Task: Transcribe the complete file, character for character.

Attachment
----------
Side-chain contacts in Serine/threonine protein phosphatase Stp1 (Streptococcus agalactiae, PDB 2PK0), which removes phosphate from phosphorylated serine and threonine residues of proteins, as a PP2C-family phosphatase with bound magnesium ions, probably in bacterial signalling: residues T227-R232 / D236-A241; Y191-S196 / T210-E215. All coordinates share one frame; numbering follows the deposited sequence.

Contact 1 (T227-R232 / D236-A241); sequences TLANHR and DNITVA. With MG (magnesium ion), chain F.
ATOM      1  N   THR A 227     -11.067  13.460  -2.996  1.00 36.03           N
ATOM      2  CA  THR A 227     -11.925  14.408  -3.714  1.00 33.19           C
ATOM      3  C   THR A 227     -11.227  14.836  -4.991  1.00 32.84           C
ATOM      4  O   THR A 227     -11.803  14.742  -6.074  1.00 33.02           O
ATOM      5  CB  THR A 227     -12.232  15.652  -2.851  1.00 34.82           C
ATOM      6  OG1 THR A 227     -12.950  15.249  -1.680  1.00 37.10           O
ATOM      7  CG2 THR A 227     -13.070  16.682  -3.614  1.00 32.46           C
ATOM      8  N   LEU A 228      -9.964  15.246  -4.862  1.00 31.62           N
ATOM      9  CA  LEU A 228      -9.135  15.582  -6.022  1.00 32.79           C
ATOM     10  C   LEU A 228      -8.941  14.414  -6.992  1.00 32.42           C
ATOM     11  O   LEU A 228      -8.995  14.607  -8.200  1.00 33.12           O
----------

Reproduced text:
Side-chain contacts in Serine/threonine protein phosphatase Stp1 (Streptococcus agalactiae, PDB 2PK0), which removes phosphate from phosphorylated serine and threonine residues of proteins, as a PP2C-family phosphatase with bound magnesium ions, probably in bacterial signalling: residues T227-R232 / D236-A241; Y191-S196 / T210-E215. All coordinates share one frame; numbering follows the deposited sequence.

Contact 1 (T227-R232 / D236-A241); sequences TLANHR and DNITVA. With MG (magnesium ion), chain F.
ATOM      1  N   THR A 227     -11.067  13.460  -2.996  1.00 36.03           N
ATOM      2  CA  THR A 227     -11.925  14.408  -3.714  1.00 33.19           C
ATOM      3  C   THR A 227     -11.227  14.836  -4.991  1.00 32.84           C
ATOM      4  O   THR A 227     -11.803  14.742  -6.074  1.00 33.02           O
ATOM      5  CB  THR A 227     -12.232  15.652  -2.851  1.00 34.82           C
ATOM      6  OG1 THR A 227     -12.950  15.249  -1.680  1.00 37.10           O
ATOM      7  CG2 THR A 227     -13.070  16.682  -3.614  1.00 32.46           C
ATOM      8  N   LEU A 228      -9.964  15.246  -4.862  1.00 31.62           N
ATOM      9  CA  LEU A 228      -9.135  15.582  -6.022  1.00 32.79           C
ATOM     10  C   LEU A 228      -8.941  14.414  -6.992  1.00 32.42           C
ATOM     11  O   LEU A 228      -8.995  14.607  -8.200  1.00 33.12           O